**Course 1:** *“The Geometry of Fractal Sets from the Perspective of Fourier Analysis and Projection Theory”,* Krystal TAYLOR (Ohio State University, USA)
**Course 2:** *“Applications of Spectral Graph Theory to problems in Combinatorics and Number Theory”*, Jonathan PAKIANATHAN (University of Rochester, USA)
**Course 3:** *“Lozenge tilings via algebraic combinatorics”*, Greta PANOVA (University of Pennsylvania, USA)
**Course 4:** *“Determinantal point processes”*, Alexander BUFETOV (Aix Marseille, France)
**Course 5:** *“Geometric Configurations and Sets of Positive Upper Density”*, Neil LYALL (University of Georgia, USA)
**Course 6:** *“An interplay between Fuglede Conjecture, tiling and Gabor analysis”*, Azita MAYELI (City University of New York, USA)
**Course 7:** *“Finite point configuration and discrete Painlevé Equations”*, Anton Dzhamay (University of Northern Colorado)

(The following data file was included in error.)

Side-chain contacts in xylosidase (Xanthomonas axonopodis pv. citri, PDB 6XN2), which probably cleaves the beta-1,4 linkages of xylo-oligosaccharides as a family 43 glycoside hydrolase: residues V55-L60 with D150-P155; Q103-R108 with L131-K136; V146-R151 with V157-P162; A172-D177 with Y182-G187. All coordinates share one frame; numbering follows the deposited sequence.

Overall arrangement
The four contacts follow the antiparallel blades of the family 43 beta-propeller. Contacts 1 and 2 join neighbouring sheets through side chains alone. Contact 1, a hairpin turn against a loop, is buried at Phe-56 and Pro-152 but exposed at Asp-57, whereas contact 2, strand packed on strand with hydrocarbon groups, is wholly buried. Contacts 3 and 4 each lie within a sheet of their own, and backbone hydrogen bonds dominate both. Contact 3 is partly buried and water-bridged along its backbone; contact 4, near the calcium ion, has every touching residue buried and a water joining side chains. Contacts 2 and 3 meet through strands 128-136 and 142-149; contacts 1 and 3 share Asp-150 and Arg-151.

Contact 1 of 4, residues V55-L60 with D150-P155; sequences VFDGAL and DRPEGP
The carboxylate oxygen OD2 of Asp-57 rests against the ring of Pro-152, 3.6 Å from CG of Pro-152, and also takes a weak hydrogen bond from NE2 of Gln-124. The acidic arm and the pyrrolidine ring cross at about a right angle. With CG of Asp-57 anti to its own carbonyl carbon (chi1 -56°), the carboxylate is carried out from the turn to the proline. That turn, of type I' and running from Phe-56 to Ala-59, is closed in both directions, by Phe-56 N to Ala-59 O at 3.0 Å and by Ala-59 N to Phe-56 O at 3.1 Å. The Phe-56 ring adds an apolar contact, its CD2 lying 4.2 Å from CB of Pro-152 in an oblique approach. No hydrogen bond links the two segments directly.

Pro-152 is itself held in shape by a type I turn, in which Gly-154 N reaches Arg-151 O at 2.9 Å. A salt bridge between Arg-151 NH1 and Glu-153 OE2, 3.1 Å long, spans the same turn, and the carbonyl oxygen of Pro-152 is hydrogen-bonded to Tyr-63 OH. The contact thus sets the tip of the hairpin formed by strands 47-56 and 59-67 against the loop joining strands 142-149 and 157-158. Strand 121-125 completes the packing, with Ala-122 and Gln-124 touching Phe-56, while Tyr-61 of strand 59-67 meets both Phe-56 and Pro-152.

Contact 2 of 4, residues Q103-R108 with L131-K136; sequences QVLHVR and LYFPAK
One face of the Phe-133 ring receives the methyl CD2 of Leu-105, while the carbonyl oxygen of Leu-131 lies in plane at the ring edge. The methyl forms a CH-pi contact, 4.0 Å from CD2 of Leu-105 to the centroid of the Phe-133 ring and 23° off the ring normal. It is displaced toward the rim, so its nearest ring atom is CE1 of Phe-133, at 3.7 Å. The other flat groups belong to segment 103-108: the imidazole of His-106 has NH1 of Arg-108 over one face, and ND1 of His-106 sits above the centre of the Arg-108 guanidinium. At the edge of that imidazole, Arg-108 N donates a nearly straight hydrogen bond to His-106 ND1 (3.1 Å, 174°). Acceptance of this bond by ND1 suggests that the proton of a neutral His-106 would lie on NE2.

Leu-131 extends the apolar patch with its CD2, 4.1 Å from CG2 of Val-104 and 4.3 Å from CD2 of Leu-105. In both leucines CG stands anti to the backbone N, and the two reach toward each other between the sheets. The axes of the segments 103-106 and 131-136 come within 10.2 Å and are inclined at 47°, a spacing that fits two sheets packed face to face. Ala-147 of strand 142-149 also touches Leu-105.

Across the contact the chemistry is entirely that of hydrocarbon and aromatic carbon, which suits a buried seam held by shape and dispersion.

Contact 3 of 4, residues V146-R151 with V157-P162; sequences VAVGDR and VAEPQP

**Abstract:** The aim of this course is to give an introduction into the geometric approach to the theory of discrete Painlevé equations, following the approach of Japanese school of M. Noumi, H. Sakai, Y. Yamada, and the others. Discrete Painlevé equations are certain non-linear non-autonomous second-order recurrence relations that originally appeared as discrete analogues of differential Painlevé equations. Such recurrences occur in many important problems in Mathematics and Mathematical Physics, in particular in questions related to the theory of discrete orthogonal polynomials and to computation of gap probabilities in Random Matrix Theory. Geometrically, each family of discrete Painlevé equations correspond to a particular configuration type of eight points on a complex projective plane; such configurations are described by affine Dynkin diagrams. Associated to this data is a (family of) rational algebraic surfaces and a birational representation of an affine Weyl symmetry group acting on this family; discrete Painlevé equation corresponds to translational elements of this group. We give an introduction to this geometric approach and explain how it can be used to study various applied problems.